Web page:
Too Old To Shimmer?


Lovelier without make up?

The lady at the MAC counter wore orangey-red lipstick, caked on about an inch thick.  The rest of her face was clownishly white and matte, and she looked like she had tried using liquid eyeliner for the first time that morning.  Her eyelashes were like furry tarantula legs.  She wore four-inch heels and you could tell she thought she was all that.

This should have been my first clue to keep on walking.

But I’ve been thinking my makeup routine needs a kick in the ribs.  I turn 40 this year and have been contemplating what I should look like for my mid-life crisis.  I didn’t know if MAC did animal testing, but I did know they are more expensive than my usual Body Shop cosmetics.  It felt like an exciting and calculated risk to stop and browse.

I asked the lady for her assistance and suggestions in how to spruce up my look.  I generally wear a shimmery taupe shadow, black or brown eyeliner, mascara, and a pinkish blush.  Sometimes I jazz things up with radiant highlighter.  She suggested a foundation, a concealer, and a foundation to wear on top of the foundation.  While I wasn’t aware I needed quite so much, uh, coverage, I went along for the ride.  She applied purple eyeliner and brown shadows.

Her hands, working over my face, smelled faintly of latex.   “You don’t want all this shimmer,” she said.  “It’s too young for you.  A matte shadow will, you know, bring you up more to your age.”

Wait.  What?  Did she just call me old?  I desperately wanted to say something, but my tongue was frozen.

I love shimmer.  I mean, gone are the days when I plastered my entire body in vanilla-scented glitter to go out for the night, but a girl’s gotta’ have a little glow!  As for not looking my age?  Well, that pleases me.  Lately, I have been shocking people when I mention that I am about to turn the big Four Oh.  I have decent, dewy skin and mischievous, bright blue eyes.  But as I sat sweating in that chair, I felt like an elderly, bitter, wrinkled-up olive.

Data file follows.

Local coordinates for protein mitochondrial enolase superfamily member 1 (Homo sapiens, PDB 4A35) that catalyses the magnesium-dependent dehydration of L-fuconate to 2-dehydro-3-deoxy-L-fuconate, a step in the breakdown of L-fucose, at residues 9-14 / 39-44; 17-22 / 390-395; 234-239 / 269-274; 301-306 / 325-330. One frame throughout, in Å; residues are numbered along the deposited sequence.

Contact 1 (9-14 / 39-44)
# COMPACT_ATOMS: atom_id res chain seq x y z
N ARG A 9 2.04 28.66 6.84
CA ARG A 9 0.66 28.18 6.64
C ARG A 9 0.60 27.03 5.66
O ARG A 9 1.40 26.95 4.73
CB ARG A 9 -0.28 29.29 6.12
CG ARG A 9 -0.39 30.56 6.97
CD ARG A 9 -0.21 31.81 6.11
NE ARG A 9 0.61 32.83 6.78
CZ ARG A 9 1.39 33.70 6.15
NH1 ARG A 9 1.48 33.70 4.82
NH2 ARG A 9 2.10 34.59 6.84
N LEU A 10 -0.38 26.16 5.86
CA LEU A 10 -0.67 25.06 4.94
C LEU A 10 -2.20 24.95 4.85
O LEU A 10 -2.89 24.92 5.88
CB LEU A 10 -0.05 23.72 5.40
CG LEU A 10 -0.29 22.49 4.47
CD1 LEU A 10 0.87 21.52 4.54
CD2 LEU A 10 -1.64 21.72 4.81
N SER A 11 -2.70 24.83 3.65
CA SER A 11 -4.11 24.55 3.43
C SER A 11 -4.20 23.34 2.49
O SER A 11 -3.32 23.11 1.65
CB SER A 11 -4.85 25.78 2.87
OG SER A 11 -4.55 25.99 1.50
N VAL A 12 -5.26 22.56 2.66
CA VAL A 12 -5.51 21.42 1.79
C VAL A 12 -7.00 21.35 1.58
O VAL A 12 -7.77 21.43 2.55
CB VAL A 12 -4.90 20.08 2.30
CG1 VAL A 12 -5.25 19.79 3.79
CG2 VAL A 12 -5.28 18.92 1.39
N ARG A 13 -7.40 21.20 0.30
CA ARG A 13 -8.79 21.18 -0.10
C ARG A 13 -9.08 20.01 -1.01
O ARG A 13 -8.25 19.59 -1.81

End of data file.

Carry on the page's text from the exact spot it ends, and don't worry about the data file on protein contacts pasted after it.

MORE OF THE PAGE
She worked away, building layer upon layer on my skin.  Inside, I shook, insulted, and hurt.  Incredulously,  I let her complete her task, mentally calculating how much it would cost to purchase the twenty products she was glopping onto my flesh, vowing not to spend a cent, wondering if she worked on commission.

I examined myself in the hand held mirror, then peeked up at her vapid, 20-something face.

“I want to go outside and look at it in the natural light,” I told her.  “I’ll be right back.”  I’m not sure why I felt the need to lie to her; I clearly had no intention of returning or buying anything from her.

Driving home, the tears created rivulets in the make up on my cheeks.  Too old for shimmer, I chanted in my head.  By the time I walked into the house I was sobbing.  I collapsed in my husband’s arms.  “The lady at the MAC counter said I was too old for shimmery make up!” I cried.  He kissed me.  Reassured me.  Told me it didn’t matter what anyone else in the world thought.  Who made those stupid make up rules anyway?

Still crying, like a wounded child, I went into the bathroom and washed my face.  As the dark circles and laugh lines emerged from beneath the mask, I felt comforted, but wished I could go back and say something pithy and bright to that salesgirl.

I contemplated my nearly, 40-year-old face.

Maybe the change would be to wear less make up, I thought, and blew my nose.

Who am I fooling?  I’ll never give up my shimmer.  In fact, I think I will wear more.


8 responses »

  1. Yay for the shimmer!!!! Sorry but i really laughed when reading your description of the lady and your excuse “I want to go outside and look at it in the natural light,” I have to learn it and use it! So sad you cried, but sometimes our emotions are triggered by some random things and it could so happen to me too (in fact it happened recently: my feet are now a size 10 after the pregnancy and some salesgirl told me she had to place a special order for “big sizes”). You know what by the way? Your post prompted me to achieve the decision I took some days ago that what to dump all non-shimmery eye make-up because I never use it! I am going to do it right now, out of solidarity.

  2. I was a Mary Kay consultant many moons ago, and I remember the directors teaching us that shimmery makeup highlights wrinkles, so women with wrinkles should wear matte products. I was so sad! I’m in the shimmer camp, like you. I played around with it afterward and saw that, yes, shimmer does makes wrinkles and generally floppy skin look more so. But, ultimately, who cares? Let’s enjoy what we love and be grateful for the wisdom we’re accumulating!

  3. I think the makeup lady’s perspective has a lot to do with who she’s wearing makeup for- obviously for others and to impress them. I know for me (and I’d assume you too, at least to some extent), when I wear makeup, it’s for me to feel better about myself. I don’t care as much about what others think of me, and whether or not they approve of my eyeshadow, etc. Sure, there’s some element of wanting to feel and seem more pulled together (especially when I FEEL like I’m unraveling at the seams), which has to do with how others perceive me, but a lot of it has to do with how I want to care for myself and show myself a little love.

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